May 17, 2012
OTTAWA—The Conservative government is shuttering a scientific “jewel” in northern Ontario that has put Canada at the forefront of global freshwater lake research, the Toronto Star has learned.
The federal fisheries department announced Thursday morning that it intends to close down the Experimental Lakes Area, a collection of 58 lakes near Kenora.
From acid rain to mercury levels to climate change and the effects of household phosphates on freshwater ecosystems, the open-air research facility has seen it all, and often been the site of world-leading breakthroughs in science.
“In our scientific community it’s an international jewel,” said Yves Prairie, a professor in the department of biology at Universite du Quebec a Montreal. “This is where some of the most significant advances in our science have occurred in the last 40 years.”
“For us, it’s completely incredible that the government would shut it down given the international stature that it has and the importance for the field.”
The word comes as federal lawmakers debate a controversial budget billthat eases rules on environmental assessments, removes protection for fish and wildlife and scraps agencies like the National Roundtable on the Environment and the Economy, an independent panel struck to help Ottawa balance environmental protection with economic growth.
Before the Experimental Lakes Area was created, biologists studying freshwater lakes and ecosystems were forced to collect water in containers and truck it back to the lab for tests and experiments with less than reliable results.
After the Ontario government deeded the area to the federal government in the late 1960s, scientists were able to manipulate whole lakes to study some of the most pressing water issues of the day.
Since then, it has drawn some of the top scientists into freshwater ecosystems from Canada, the United States and around the world.
In announcing the closure, the government said such work is now better carried out by universities and non-governmental organizations.
“Their assertion that universities can do this sort of stuff is just absurd. They simply do not give, via any of their mechanisms, the kind of money needed to run a facility like that,” said David Schindler, a University of Alberta ecology professor who helped to set up the Experimental Lakes Area.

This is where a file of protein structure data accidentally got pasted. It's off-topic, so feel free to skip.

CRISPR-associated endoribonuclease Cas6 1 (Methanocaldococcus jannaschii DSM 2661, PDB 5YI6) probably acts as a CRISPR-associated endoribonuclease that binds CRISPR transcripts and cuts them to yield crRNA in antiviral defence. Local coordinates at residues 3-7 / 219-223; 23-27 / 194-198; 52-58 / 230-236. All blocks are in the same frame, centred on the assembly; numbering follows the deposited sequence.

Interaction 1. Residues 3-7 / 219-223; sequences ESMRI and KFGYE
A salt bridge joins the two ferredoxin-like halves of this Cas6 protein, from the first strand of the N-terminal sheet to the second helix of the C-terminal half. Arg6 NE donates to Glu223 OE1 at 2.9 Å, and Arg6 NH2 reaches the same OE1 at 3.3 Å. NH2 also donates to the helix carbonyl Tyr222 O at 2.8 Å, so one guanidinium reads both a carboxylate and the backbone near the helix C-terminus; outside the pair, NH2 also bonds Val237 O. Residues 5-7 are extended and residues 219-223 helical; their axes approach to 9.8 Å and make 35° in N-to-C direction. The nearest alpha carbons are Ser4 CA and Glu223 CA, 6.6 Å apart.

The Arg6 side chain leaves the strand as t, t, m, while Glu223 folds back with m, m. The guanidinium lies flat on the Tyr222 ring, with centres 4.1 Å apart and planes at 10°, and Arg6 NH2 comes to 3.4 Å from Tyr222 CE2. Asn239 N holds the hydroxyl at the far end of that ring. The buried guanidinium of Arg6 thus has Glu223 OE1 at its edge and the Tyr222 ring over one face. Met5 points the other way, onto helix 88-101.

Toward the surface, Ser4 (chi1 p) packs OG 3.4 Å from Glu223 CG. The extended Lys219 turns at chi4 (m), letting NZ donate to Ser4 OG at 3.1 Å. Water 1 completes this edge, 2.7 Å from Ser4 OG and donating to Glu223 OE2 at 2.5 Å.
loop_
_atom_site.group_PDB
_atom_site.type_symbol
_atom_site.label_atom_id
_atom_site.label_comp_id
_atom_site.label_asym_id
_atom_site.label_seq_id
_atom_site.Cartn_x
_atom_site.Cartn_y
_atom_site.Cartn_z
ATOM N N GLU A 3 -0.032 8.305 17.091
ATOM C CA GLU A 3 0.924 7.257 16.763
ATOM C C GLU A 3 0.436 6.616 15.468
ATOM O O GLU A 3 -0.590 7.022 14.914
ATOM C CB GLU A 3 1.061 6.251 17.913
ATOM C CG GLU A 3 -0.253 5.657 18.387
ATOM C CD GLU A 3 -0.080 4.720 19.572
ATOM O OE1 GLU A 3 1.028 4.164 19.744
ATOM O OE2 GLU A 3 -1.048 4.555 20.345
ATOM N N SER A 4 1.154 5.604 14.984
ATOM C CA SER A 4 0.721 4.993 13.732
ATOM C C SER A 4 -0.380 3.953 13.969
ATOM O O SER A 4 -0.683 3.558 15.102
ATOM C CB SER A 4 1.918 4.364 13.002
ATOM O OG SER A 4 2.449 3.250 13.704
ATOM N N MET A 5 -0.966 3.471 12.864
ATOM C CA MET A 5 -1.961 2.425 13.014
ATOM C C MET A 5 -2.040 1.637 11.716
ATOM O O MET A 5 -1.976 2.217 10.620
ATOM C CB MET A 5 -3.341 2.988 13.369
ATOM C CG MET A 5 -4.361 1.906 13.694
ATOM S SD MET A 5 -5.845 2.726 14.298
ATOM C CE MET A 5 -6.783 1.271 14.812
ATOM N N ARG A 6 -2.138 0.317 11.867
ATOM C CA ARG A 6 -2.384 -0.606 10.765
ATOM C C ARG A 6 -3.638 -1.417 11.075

Schindler said he was saddened but not surprised to hear of the decision.
“It’s not a surprise given the total lack of appreciation for science in this government,” he said. “It’s pretty tragic and it’s indicative of what we face for the next four years with this bunch of glib soothsayers for politicians.”
A 2004 audit of the Experimental Lakes Area by the federal fisheries department found some management problems, including an annual deficit of $77,000, a poorly documented cost recovery system, an informal and inefficient system of charging and collecting per diems from visiting scientists, and research that was inconsistent with departmental activities and priorities.
A follow-up audit in 2008 found that “the most critical” shortcomings had been addressed.
But scientists say that the work completed at the chain of lakes in northern Ontario has always been timely and critical to the issues of the day.
Prairie, who is vice president of the Society of Canadian Limnologists, recalled that freshwater scientists were studying the effects of acid rain in the 1980s at the same time as Prime Minister Brian Mulroney was negotiating his famous Acid Rain Treaty with U.S. Presidents Ronald Regan and his successor, George W. Bush.
In another landmark experiment in the 1970s, researchers divided up a lake into two parts to study the effects of phosphates on the water, assuming that they were behind the phenomenon of oxygen-depriving blue-green algae.
Companies who made and sold household detergents and shampoos rigorously denied that phosphates were the reason that lakes were becoming green and murky rather than remaining crystal clear.
The experiment involved adding carbon, nitrogen and phosphorus into one half of the lake and leaving the phosphorous out of the other half.
“There are classic pictures you can see where one side is completely green and the other side is clear as it was before,” Prairie said. “It proved beyond any reasonable doubt that phosphorous was the culprit. This is part of what made the legislation about how much phosphate can go in the system began.”